Cliquez ici pour retirer la feuille de style si vous souhaitez imprimer ce document (ou en cas de problème d'affichage).

Variables, expressions, types

An instruction is an operation the CPU can perform and that can modify the memory For example, to add 2 and 3, four informations must be given to the CPU:
  • where the value 2 is store ?
  • where is the value 3 is store ?
  • where we want to store the result ?
  • which operation we want to perform (here +)

It exists instructions with 0, 1, 2, 3... operands. As C is a portable language, a C instruction does not necessarily corresponds to a single CPU instruction. For the remaining, "instruction" will be use to designate a C instruction ie a list of words that terminates with a ;

C instructions are grouped into blocks, delimited by { }

To begin, let us consider that some of these blocks can be named. A named block is a function. The first block to be executed is the block named main : main(){inst1; inst2; ...;}

To designate the operations, C uses key words: (+,-,/,+=,=,==,...). To designates operands (that can be either values or memory adresses) C uses the notions of variable and type. Declaring a variable means reserving a name to designate a specific memory address, while specifying in the same time the type of the data that will be store there, that is to say, its size in byte (example integer = 32 or 64 bits on most of the CPUs) and the operation to use for some of them that are written the same way (example: the integer division is different from the division on real numbers, but both are written in C with /).

Back with the memory

For the program, the memory is an infinite array of bytes. This array is not use randomly. The beginning contains reserved data for the process (pid, ppid, file descriptors, environment...). Then came the program instructions. After came an area called the stack. Finally, the last address (the biggest that can be encoded with an integer value) is the beginning of the heap, that grows from the right to the left.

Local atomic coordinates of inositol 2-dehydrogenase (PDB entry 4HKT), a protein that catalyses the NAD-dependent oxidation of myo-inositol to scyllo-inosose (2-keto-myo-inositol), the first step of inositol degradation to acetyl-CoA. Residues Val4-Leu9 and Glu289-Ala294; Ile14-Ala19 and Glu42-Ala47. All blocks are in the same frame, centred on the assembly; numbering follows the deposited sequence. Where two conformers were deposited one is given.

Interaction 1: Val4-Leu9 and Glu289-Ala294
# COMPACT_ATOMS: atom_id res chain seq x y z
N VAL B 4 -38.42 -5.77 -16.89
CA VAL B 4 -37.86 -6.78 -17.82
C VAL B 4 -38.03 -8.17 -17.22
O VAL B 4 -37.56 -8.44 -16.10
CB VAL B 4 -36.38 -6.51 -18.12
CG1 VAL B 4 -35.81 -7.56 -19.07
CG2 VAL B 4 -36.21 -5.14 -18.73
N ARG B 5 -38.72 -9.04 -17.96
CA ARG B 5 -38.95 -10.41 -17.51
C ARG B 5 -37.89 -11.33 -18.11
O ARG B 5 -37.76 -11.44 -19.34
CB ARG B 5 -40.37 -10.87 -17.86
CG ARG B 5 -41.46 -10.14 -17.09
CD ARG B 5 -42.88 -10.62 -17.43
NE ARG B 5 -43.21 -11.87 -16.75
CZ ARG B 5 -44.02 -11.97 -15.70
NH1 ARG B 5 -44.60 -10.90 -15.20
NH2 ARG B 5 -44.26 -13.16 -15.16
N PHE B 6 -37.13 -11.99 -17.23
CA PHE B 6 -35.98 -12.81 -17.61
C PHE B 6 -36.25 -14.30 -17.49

On the following, we will just represent the stack part, and vertically (the bottom being the first address of the stack). Let get back to the add example and look at what happens on the stack:

The first step consist in memory reservation, giving names to reserved area (in order to be able to use them late): int a; int b; int res; The type must be written in order to know the size of the area to reserve. This is called variable declarions. Then, the reserved area can be fill: a=2; b=3; This is called variable initializations.

The "a+b;" instruction is correct. However there is no side effect on the stack. In order to be usefull, the result of this instruction must be affected to a variable: res=a+b;

Some C specific rules

  • Variables must be declared only at a block beginning (not mixed with other instructions)
  • The "existence" of the variable, ie the code from where its name exists, is limited to this block

Types

C is a strongly typed language. Every expressions have a type. Allowed type are structures, alias (with typedef) and primitive types : int, char, float,... A type is characterized by its size in bytes. The special function sizeof() permits to obtain the size of a type. The instruction "sizeof(char);" for example is equal to 1. The C specification only says:

  • char type size is 1 (in fact 1 octet, which is use to be equal to 1 byte)